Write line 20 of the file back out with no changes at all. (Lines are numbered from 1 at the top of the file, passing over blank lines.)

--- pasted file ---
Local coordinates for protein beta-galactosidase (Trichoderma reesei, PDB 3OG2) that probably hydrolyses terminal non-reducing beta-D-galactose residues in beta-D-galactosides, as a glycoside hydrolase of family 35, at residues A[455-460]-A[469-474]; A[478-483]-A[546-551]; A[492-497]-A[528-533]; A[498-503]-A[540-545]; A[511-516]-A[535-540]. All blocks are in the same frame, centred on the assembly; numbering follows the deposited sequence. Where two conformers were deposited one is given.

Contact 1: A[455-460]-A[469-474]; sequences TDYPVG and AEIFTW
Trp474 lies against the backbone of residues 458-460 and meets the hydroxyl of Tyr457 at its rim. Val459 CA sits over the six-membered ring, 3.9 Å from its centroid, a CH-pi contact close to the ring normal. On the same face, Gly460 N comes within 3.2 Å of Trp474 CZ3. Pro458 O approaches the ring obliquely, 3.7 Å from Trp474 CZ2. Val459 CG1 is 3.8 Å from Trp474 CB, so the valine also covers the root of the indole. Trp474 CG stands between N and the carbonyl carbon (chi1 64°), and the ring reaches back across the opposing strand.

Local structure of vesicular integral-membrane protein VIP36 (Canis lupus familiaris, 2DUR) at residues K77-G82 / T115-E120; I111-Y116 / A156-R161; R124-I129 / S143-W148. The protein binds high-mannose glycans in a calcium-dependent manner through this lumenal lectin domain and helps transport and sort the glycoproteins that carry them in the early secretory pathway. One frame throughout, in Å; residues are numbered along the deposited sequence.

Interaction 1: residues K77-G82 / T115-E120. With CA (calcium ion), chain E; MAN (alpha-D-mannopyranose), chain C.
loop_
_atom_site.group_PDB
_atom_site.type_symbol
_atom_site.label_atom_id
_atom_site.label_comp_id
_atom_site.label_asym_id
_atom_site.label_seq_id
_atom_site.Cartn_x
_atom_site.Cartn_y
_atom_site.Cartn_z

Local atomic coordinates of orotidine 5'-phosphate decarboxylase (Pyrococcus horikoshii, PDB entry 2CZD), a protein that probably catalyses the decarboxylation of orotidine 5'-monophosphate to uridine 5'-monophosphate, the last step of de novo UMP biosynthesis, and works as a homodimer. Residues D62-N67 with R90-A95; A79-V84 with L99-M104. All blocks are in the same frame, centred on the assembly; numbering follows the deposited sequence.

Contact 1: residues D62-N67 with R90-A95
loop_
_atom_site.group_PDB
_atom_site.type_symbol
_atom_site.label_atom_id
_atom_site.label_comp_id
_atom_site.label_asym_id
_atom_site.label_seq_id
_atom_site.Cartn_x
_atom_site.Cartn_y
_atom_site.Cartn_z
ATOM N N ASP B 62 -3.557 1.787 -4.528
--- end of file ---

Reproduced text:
_atom_site.type_symbol